|Vietnam's Growing Role in Outsourcing|
Some of the biggest names in technology are turning to the Asian country for top-notch game design and software development
When Microsoft's video game unit began looking to offshore some work in 2002, Vietnam was hardly an obvious choice. But after a fact-finding team returned from an Asia-wide tour including stops in India, China, and South Korea, a small outfit named Glass Egg Digital in Ho Chi Minh City was a top contender. After successfully completing a pilot project designing 3-D racing cars used on the Forza Motorsport game installed in every Xbox console, Glass Egg's relationship with Microsoft (MSFT) has steadily grown.Today, Glass Egg Digital designs most of the 330 different models in Forza Motorsport 2. Not only do the digital Lamborghinis, Maseratis, and Mercedes look and handle on screen exactly like the real thing, but equally important, they look just as convincing as crumpled wrecks after collisions.
Next up, Microsoft is planning to contract out the considerably more demanding task of creating the tracks and cities through which its cars race. "Today we work on a massive scale [with Glass Egg]," says Nick Dimitrov, senior business manager at Microsoft Game Studios. "We have pretty much put them through the grinder on QA [quality assurance] compliance, and we couldn't be happier."
Selling to the Masters
He's not the only one singing Glass Egg's praises. "They have done some fantastic stuff for us," says Brian Woodhouse, executive producer at Bizarre Creations in Liverpool which outsourced the creation of digital gas masks, telecom towers, and statues that get shot up in a gun-lovers' game called CLUB under development for Sega.
Intel Planning Plant
Homegrown Vietnamese companies are gaining momentum too. The country's largest outsourcing outfit is a division of Hanoi-based IT company FPT Corp., which just garnered a $36.5 million investment from private equity firm Texas Pacific and Intel Capital.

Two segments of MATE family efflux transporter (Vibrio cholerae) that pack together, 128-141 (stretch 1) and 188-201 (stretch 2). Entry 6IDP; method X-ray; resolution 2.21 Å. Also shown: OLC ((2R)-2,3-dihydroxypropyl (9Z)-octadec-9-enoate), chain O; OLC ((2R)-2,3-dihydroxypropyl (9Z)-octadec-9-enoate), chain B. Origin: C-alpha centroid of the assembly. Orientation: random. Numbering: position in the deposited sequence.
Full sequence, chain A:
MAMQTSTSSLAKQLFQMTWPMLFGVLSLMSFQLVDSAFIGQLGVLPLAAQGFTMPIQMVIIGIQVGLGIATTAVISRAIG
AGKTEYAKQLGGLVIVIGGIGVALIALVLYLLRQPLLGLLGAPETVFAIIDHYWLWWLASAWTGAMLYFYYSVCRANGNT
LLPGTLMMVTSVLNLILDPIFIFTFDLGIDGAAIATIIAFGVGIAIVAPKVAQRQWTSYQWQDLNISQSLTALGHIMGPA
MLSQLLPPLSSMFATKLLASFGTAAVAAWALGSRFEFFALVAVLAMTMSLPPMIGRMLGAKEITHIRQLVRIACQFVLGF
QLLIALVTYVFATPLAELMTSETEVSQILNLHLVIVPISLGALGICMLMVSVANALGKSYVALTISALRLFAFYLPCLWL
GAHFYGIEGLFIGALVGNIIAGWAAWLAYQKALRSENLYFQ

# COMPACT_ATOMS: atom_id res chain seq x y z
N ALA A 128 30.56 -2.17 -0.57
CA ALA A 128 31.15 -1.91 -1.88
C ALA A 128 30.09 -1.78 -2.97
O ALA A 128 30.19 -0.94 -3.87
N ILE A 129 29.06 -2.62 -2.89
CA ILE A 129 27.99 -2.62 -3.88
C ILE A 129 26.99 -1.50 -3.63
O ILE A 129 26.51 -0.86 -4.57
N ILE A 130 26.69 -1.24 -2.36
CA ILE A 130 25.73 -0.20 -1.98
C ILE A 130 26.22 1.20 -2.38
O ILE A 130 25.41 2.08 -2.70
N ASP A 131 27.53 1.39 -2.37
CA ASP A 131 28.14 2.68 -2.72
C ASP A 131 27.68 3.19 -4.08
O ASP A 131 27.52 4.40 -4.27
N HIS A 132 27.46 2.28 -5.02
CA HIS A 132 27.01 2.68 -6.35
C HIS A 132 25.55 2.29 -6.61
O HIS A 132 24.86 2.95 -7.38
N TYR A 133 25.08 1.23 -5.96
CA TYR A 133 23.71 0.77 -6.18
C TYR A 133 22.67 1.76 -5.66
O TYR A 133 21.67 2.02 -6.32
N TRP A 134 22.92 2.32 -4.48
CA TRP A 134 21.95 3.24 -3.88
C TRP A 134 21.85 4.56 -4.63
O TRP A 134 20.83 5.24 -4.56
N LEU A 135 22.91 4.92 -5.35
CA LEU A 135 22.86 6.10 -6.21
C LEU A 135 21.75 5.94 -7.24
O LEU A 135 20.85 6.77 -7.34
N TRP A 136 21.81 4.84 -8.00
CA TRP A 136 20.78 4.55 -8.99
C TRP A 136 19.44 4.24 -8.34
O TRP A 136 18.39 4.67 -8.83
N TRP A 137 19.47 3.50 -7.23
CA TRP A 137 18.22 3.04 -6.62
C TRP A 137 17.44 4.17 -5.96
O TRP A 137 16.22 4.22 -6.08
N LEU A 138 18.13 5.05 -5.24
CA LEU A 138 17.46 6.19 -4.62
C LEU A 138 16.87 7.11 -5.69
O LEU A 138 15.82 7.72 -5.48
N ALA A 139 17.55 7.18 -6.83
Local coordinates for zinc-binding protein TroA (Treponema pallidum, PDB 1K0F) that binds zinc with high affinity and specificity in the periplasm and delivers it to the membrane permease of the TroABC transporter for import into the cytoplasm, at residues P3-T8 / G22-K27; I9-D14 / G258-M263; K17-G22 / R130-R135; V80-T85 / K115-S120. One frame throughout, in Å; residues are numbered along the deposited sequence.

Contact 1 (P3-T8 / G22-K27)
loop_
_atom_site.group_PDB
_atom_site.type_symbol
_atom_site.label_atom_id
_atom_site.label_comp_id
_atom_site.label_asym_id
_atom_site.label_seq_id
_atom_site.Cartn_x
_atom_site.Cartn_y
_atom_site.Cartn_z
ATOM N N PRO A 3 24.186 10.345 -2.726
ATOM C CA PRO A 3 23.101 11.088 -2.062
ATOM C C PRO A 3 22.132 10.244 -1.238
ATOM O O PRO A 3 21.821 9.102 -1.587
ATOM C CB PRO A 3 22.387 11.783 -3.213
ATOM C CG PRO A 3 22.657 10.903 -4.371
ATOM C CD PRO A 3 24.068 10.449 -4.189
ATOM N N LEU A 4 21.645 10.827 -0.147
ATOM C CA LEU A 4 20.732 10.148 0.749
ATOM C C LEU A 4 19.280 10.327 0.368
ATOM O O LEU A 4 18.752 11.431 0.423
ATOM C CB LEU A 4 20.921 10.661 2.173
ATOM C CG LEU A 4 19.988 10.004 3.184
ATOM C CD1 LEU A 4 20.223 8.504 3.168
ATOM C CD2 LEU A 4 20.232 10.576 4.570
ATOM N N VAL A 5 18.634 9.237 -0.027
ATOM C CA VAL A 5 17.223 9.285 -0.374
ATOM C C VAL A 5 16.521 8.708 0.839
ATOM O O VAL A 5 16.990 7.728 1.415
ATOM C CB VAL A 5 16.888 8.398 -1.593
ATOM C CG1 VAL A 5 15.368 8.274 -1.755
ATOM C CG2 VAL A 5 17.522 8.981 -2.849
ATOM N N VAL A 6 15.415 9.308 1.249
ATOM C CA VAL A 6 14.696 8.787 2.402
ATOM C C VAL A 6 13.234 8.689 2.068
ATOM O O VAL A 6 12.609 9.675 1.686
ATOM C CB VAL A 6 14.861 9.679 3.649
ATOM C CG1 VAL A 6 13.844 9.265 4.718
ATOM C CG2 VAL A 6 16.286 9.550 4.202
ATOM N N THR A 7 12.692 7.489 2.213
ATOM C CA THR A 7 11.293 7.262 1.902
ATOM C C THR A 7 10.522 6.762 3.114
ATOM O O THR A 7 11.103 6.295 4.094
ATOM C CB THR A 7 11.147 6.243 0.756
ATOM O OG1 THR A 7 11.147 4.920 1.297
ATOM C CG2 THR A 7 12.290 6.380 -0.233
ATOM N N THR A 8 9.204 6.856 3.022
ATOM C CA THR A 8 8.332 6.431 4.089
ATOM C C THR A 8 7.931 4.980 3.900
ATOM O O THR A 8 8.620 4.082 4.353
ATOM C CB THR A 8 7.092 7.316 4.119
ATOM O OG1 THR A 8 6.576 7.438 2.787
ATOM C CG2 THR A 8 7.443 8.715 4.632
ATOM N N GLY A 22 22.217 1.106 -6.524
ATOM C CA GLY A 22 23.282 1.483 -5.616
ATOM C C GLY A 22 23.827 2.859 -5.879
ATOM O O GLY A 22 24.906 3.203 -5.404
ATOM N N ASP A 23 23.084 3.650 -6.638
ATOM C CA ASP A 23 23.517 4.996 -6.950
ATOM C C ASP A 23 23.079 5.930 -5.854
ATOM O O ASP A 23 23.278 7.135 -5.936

Lost on the Map
Another drawback is the lack of fluent English speakers, though clients say this problem is minimal as most communication is via e-mail. Helping balance out these deficiencies are the country's low wages—programmers earn about one-tenth what computer programmers make in the U.S.—a young and highly motivated workforce, and low staff turnover rates of about 5%.
Mastering the Background ArtsThe company's big challenge will be keeping its edge over China. "Ultimately China will beat us on cost," says Steve Reid, a Glass Egg business development manager. "If we want to be in business in five years, we have to move up the value chain." For his company, that means mastering the technically more demanding task of environment design.
Reid says its first attempt, working with Electronic Arts to create an imaginary Middle Eastern background for EA's Battlefield 2 war game was a huge learning experience for both companies. Turning out sleek driving machines is a snap, says Reid, compared to the challenge of portraying rusted tanks, bombed-out mosques, and water-stained walls.
(by Frederik Balfour on Business Week)